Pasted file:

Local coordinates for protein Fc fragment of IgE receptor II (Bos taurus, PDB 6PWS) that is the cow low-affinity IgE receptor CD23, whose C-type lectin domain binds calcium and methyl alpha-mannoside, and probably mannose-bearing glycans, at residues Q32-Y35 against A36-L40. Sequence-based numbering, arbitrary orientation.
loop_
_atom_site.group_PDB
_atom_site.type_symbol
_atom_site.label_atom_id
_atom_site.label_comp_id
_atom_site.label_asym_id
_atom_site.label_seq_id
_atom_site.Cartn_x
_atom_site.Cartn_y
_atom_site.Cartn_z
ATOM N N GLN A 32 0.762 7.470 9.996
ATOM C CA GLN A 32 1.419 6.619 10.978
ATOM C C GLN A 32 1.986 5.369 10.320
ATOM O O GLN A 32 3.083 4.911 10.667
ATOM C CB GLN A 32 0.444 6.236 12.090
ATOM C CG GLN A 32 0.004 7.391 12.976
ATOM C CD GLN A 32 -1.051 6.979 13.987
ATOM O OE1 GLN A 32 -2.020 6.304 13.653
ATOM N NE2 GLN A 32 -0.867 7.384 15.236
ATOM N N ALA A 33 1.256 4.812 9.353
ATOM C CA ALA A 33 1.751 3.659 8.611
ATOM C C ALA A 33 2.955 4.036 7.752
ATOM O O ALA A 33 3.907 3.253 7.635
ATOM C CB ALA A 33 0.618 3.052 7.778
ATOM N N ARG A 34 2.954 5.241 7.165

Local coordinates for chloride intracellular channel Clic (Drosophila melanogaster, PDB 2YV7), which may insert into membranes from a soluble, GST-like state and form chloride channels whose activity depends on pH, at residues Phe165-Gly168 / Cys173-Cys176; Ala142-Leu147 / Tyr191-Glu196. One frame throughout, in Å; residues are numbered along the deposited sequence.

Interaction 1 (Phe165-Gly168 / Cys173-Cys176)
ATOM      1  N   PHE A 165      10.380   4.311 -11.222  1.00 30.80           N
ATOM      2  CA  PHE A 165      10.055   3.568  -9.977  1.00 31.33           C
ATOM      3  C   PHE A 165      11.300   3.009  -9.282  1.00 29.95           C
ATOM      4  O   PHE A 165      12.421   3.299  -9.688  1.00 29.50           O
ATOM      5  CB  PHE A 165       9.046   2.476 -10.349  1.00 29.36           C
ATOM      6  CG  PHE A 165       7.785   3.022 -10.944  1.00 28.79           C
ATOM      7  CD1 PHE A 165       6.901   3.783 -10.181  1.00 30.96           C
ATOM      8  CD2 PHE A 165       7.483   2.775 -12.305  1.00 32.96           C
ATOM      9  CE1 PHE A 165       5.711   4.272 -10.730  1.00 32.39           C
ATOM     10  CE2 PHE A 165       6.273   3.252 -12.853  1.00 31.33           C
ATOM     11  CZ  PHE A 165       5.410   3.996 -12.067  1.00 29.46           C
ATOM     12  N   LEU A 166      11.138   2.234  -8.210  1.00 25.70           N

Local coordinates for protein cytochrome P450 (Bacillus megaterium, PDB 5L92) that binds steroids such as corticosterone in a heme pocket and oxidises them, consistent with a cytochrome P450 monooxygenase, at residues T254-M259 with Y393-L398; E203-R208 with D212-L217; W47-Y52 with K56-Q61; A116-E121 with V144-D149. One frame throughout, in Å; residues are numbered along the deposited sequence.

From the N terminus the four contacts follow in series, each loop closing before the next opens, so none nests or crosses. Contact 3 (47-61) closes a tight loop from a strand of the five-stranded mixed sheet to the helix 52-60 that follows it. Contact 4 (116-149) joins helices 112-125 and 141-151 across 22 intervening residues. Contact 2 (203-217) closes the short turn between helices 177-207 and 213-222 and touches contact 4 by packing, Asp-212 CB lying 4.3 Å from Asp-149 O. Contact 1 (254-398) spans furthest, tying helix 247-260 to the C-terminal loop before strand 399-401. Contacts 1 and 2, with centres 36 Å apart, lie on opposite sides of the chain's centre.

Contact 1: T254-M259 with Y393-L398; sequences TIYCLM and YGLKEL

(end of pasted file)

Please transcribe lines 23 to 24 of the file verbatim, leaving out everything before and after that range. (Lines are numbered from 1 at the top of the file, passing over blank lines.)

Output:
ATOM C C ALA A 33 2.955 4.036 7.752
ATOM O O ALA A 33 3.907 3.253 7.635